I really do believe that we’re in a race between intelligence and stupidity. And I’m not very optimistic about how intelligence is doing.
What do we do about it?
There’s the million-dollar question. How do we use intelligence against a force that resists intelligence? Or in other words: How do we fix stupid?
I only have one very personal answer: Mockery.
Since my thing is humor and satire, I wanted to figure out how to represent this in a humorous and satirical way. The movie Invasion of the Body Snatchers has always been one of my favorites. The movie, which came out in 1956, inspired all kinds of theories about how the story was a metaphor for McCarthyism or post-war conformity.
Since the story deals with universal fears, so it can be interpreted in a variety of ways. So when I hit on the idea of twisting the story to be about stupidity, it was a natural fit.
Is mockery enough?
There’s plenty of satire out there, political and otherwise. Of course, it’s all (or mostly) a case of “preaching to the converted.” The people most receptive to it are those who least need to hear it. And the people that most need to hear it are those who most resist it.
But what else are you going to do? What good does a satirical novel do?
Well, probably about as much good as a well-researched non-fiction book full of facts and logic.
For both, the answer is: “Probably not much.” But as least it’s something.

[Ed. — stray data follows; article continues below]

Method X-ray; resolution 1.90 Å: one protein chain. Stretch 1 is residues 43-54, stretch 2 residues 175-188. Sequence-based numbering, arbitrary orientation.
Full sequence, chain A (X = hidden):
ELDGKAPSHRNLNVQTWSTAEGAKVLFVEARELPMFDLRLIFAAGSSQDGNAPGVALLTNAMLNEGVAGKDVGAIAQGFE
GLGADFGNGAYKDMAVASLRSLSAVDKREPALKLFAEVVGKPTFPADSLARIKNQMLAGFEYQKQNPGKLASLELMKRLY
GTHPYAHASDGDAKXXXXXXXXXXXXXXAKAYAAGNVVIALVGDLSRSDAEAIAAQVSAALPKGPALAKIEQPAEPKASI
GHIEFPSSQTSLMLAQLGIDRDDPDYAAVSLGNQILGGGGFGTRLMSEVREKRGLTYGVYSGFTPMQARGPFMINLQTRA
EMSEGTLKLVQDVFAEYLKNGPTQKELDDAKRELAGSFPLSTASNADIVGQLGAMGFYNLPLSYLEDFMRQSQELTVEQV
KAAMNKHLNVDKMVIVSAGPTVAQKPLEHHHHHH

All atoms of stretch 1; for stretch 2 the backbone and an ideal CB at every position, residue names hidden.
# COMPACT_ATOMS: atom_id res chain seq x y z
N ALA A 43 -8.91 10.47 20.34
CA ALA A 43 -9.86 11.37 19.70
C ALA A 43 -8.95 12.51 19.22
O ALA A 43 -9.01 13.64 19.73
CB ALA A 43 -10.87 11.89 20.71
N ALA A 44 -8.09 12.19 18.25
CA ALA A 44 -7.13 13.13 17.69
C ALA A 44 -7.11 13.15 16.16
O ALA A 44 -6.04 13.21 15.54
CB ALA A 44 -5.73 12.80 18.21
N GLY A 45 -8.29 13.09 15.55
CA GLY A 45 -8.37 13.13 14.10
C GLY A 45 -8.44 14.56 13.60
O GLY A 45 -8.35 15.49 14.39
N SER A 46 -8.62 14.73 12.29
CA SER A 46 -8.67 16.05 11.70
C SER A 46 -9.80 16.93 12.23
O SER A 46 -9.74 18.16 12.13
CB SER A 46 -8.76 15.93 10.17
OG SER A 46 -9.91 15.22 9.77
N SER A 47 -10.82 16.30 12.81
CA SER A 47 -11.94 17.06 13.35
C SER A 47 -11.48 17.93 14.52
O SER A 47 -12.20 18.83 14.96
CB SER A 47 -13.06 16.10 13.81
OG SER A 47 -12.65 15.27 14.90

Scott Erickson is an award-winning writer of humor and satire. His books include the satirical novel The Diary of Amy, the 14-Year-Old Girl Who Saved the Earth, and the humor compilations The Navy Girl Book and The Best of Reality Ranch. He lives in Portland, Oregon, and describes himself as “possibly the nicest curmudgeon you’ll ever meet.”
He has recently published a satirical novel: Invasion of the Dumb Snatchers. It’s a twist on the classic Invasion of the Body Snatchers. The book explores the following question: If stupidity is at war with intelligence, what will happen if stupidity wins?
In the story, something is seriously wrong in America. Growing numbers of people are embracing sustainability, efficiency, common sense, and economic sanity. Only one man knows what’s really happening. Only Miles Bennell, assistant manager at Burger King, knows that aliens are replacing our bodies with exact duplicates.
The book is available via amazon.com.